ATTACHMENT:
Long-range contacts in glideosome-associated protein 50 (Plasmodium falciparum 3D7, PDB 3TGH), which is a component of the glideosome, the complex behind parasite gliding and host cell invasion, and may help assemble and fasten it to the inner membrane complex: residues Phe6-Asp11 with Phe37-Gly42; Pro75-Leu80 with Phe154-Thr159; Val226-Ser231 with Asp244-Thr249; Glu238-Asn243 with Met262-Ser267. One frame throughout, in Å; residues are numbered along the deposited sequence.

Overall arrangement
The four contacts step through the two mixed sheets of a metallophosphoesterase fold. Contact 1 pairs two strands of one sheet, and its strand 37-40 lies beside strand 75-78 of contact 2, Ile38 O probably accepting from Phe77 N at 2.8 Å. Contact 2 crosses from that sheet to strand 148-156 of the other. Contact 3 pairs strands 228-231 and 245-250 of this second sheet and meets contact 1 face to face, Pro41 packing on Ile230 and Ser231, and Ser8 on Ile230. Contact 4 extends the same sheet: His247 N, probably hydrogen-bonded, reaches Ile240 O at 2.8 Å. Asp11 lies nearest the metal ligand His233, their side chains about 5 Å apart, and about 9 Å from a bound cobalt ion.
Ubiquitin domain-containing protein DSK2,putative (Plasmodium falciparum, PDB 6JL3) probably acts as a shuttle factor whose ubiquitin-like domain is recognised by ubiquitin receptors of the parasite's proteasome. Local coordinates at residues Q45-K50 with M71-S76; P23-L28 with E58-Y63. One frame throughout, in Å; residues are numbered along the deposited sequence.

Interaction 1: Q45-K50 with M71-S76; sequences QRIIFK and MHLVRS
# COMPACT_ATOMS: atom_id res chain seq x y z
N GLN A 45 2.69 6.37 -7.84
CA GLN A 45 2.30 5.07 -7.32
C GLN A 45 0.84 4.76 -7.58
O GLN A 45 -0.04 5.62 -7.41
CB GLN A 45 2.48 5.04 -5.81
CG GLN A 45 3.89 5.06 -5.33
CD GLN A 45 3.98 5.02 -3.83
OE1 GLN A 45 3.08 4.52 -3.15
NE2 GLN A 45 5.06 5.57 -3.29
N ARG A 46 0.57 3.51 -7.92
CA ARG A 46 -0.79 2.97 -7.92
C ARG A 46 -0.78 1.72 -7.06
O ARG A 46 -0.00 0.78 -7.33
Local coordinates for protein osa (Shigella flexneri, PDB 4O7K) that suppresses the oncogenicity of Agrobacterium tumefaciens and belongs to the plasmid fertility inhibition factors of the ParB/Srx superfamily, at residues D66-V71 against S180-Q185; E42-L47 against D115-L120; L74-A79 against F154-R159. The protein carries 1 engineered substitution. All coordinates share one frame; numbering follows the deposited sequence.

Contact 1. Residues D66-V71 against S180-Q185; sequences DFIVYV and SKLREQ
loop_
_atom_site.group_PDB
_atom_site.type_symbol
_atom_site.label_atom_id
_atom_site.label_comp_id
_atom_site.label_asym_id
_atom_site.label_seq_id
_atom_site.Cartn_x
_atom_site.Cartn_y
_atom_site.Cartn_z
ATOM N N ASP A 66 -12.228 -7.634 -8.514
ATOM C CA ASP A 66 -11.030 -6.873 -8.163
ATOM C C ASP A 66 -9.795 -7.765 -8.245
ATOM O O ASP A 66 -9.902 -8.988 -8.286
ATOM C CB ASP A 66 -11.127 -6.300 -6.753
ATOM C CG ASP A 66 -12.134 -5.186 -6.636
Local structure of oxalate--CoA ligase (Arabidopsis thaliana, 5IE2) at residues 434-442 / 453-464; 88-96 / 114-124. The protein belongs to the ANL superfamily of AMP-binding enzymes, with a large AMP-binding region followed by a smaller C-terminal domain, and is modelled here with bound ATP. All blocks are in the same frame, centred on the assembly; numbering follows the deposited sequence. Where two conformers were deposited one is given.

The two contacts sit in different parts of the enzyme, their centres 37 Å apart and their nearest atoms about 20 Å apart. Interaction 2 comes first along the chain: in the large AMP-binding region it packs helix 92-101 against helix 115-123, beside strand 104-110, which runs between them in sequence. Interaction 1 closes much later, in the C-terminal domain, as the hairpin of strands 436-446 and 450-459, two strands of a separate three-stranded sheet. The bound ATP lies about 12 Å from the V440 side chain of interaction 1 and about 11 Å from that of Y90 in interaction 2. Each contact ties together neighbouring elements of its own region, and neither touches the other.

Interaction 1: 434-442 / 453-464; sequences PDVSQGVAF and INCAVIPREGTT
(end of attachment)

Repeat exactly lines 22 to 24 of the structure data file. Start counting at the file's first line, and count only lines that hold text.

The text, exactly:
loop_
_atom_site.group_PDB
_atom_site.type_symbol